Sunday, September 13, 2015

Random Magical Breakthrough Table

A bleary-eyed Xag-Ya emerges from a set of catoptromantic mirrors that your
wizard invented by accident.
A wizard in your game is researching spells or trying to make a magical item. Or, I dunno, researching some aspect of the Dreams Of Ruin. They fail at whatever they were attempting, but as the DM you want them to have discovered something. "Nothing" is the most boring result possible from any game mechanic.

Polish off that d8 and give the players something to chew on:
  1. A simple recipe for spontaneous generation. The animal should be something like a toad or a lagomorph, and the ingredients should involve stuff like bundles of rotten reeds, salt, and moonlight. The recipes only require 1d4 hours per batch of 2d20 varmints.
  2. A simple method for condensing 1 hit die skeletons into the shape of an oversized bone arrow. The process costs about 10 gold, but it produces an arrow that will unfold into a very angry skeleton. Could it be helpful for sieges? Probably not!
  3. A weird variation of a spell that the player already has. Ad hoc choose what you perceive to be the player's favorite damage spell, then change the damage type (this version does electric damage) and tell the player that every time they cast it, they teleport 10 feet in addition to the usual effects.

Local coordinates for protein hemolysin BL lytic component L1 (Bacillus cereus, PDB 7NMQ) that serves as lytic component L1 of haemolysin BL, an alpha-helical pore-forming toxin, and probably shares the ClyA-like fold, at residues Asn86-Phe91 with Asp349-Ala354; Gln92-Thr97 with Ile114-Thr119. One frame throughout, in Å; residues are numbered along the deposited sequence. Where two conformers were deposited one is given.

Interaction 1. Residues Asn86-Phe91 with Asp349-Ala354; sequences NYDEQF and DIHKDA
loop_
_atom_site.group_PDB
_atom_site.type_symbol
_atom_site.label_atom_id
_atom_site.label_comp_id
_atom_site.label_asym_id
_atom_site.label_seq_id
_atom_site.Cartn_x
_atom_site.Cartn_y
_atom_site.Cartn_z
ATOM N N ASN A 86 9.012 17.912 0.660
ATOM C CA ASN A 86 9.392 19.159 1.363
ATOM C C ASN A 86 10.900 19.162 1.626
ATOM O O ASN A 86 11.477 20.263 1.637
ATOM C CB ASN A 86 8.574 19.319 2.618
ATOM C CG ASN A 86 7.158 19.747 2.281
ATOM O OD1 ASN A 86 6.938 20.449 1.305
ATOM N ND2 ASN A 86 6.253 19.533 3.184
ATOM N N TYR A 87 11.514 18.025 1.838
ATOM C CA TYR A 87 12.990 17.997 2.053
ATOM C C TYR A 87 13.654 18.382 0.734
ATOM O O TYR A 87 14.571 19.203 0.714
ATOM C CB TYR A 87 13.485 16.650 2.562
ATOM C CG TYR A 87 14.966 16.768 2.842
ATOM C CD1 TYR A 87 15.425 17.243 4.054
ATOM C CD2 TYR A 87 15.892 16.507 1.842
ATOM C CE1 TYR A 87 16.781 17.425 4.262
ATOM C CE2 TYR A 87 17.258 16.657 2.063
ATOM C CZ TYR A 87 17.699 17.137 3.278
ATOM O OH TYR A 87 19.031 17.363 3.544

4. The wizard invents a musical note that shatters wood. If they are a plausible vocalist, they can shatter a single board with their voice. With a specially designed dungchen they could probably bust down a door.
  5. Hurray! The wizard discovers a questionable application of the third homeopathic principle. They can now dilute a 1d8+5 healing potion into two 1d6+1 healing potions. I assume your potions heal different amounts than in my campaign, so tweak the numbers. Remember that it's only kind of an innovation.
  6. The wizard designs schematics for a set of catoptromantic mirrors. They would cost about 300 gold pieces in my game, and be useful for increasing the range of divination spells. An interesting and definitely unintended feature of these mirrors is that a xag-ya will emerge from them every 1d4 days and wander around for a bit before zipping back into the mirrors. A xag-ya might have some application with magic item creation (who wouldn't want a sword with one of these trapped in it) or powering an improbable wizard project of some sort (they are basically sentient batteries). An interested wizard with these schematics could probably spend a few weeks designing a set of obsidian mirrors that would produce xag-yi instead of xag-ya. One thing is for sure: xag-yi and xag-ya fucking hate each other.
  7. The wizard discovers a better way to cast an existing spell. Arbitrarily choose a spell that you think is too high level for what it does and tell the wizard they can memorize it as though it were a level lower. For example, based on my reading the tiny hut spell (a 3rd-level spell) is much, much worse than rope trick (a 2nd-level spell). I might tell the wizard that they have discovered a way to cast tiny hut as a 1st-level spell. Seriously, what is up with that spell?
  8. Birds are incredibly receptive to sympathetic magic. The wizard realizes that if they cast their spells just so, a number of game birds equal to the spell level expended will be summoned.

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